Blighty's Border Force is to be divorced from the UKBA following a series of embarrassing passport check gaffes last summer, the Home Secretary Theresa May told MPs yesterday.
"[F]rom 1 March, the UK Border Force will be split from UKBA and will become a separate operational command, with its own ethos of law enforcement, led by its own Director General, and accountable directly to ministers," said the minister, who issued a border security statement in the Palace of Westminster on Monday afternoon.
It was revealed in November 2011 that during the busy summer months, immigration border guards had been told to ignore biometric chips on the passports of non-eurozone citizens.
Staff were also told to stop cross-checking personal information and fingerprints against a Home Office database of terror suspects and illegal immigrants.
MPs demanded answers from May in the Commons and on the home affairs select committee, and asked the Home Secretary to explain the relaxation of some border control procedures under her watch.
In the Commons yesterday, May reiterated that she hadn't given "ministerial consent" to the UK Border Force chief, Brodie Clark, who eventually quit his job following the political fiasco.
The Cabinet minister admitted at the time that "biometric checks were abandoned on a regular basis" but claimed she had never authorised such action.
The row was ignited last autumn, after it was revealed that May had sanctioned a pilot that commenced in July last year that was intended to target what the politico described as "high-risk passengers" entering UK ports.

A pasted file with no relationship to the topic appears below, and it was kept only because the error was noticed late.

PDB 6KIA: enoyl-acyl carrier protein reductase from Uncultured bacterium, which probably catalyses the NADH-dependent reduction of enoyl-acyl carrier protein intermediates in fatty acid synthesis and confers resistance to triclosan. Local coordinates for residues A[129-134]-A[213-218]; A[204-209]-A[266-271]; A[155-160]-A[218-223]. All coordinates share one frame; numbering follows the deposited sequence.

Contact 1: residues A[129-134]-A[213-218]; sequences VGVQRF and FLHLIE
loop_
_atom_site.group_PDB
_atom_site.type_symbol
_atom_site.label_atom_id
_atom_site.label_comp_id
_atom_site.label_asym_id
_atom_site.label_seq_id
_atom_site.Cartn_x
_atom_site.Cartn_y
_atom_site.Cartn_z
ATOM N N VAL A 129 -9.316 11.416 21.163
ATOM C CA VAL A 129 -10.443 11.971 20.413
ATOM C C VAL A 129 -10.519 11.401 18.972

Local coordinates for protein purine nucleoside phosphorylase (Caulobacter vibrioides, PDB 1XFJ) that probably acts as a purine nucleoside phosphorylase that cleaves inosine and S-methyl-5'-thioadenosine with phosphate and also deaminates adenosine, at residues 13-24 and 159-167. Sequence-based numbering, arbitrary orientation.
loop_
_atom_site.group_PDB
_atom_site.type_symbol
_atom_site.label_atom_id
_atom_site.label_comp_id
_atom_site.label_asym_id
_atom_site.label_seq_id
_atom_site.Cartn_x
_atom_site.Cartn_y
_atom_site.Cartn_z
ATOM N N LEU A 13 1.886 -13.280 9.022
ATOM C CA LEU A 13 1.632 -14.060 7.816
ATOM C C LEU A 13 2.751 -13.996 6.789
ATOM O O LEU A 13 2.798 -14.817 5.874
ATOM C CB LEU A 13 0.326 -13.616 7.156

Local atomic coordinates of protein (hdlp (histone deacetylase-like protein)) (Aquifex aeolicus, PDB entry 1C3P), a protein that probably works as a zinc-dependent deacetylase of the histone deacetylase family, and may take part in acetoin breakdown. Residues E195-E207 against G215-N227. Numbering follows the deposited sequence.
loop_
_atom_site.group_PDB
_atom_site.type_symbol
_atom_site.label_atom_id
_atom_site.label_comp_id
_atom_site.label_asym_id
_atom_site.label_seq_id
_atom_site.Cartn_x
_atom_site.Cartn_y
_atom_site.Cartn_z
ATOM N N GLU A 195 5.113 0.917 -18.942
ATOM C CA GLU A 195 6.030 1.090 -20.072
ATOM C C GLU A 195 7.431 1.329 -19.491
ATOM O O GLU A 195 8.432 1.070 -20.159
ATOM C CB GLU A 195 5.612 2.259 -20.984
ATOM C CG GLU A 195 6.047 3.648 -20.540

She insisted that Clark had overstepped the mark by further relaxing passport check controls without first consulting May.
The minister told MPs yesterday that independent chief inspector of the UKBA, John Vine, had completed his report on the passport checks cockup.
Vine found that the "Secure ID - the system for checking the fingerprints of foreign nationals who require a visa to come to Britain - was suspended on a number of occasions without ministerial approval," May said.
The Home Secretary added:
In May 2011 - when officials asked for permission to sometimes suspend Secure ID checks - I explicitly refused. Despite that clear instruction, the Vine Report finds that Secure ID checks continued to be suspended at Heathrow.
The Report also confirms that checks on the biometric chip - which contains a second photograph and no further information - were sometimes suspended without ministerial approval.
May said that it was necessary to split the UKBA and the Border Force into two and added that just making changes at management level was not enough for an organisation blighted with problems from the moment it was founded in 2008. ®